Spanning an incredible period of change in the wine world, Wayward Tendrils of the Vine (1948) recounts the history and personalities encountered by British wine merchant Ian Maxwell Campbell (1870-1954) in a career that spanned an era when pre-phylloxera vintages—generally those produced prior to the 1860s—were commonly drunk, to the Second World War.
Campbell offers many opinionated and humorous musings about one region being better than another or how to find wine to drink in a region where one simply doesn't like the local product. There is little uncertainty in his approach: "One can say and write more about claret than about any other wine."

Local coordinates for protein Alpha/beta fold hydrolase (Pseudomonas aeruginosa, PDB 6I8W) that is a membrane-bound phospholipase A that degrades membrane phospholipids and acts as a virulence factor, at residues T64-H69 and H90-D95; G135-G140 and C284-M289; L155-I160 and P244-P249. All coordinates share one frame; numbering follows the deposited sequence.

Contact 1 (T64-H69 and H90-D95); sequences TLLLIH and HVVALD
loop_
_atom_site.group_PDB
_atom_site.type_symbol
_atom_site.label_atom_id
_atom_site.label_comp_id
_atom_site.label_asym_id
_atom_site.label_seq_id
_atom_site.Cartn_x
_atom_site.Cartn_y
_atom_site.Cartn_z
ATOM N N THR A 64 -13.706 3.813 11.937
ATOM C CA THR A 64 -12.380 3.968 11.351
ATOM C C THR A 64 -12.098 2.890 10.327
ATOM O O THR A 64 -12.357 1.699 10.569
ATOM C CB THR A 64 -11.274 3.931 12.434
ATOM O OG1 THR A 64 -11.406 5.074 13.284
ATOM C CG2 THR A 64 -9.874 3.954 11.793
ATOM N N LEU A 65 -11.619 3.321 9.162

There is also a strong whiff of a bygone era when one could write of drinking with "the Dowager Lady Swaythling (less dowager-looking than any other Dowager I ever saw)," and claim without irony that, "I suppose we all have pleasant recollections of Oxford."
Wayward Tendrils of the Vine is one of the Academie du Vin Library's Classic Editions, chosen, in the words of Hugh Johnson, for being "elegant, informative, inspiring, often eccentric and frequently witty."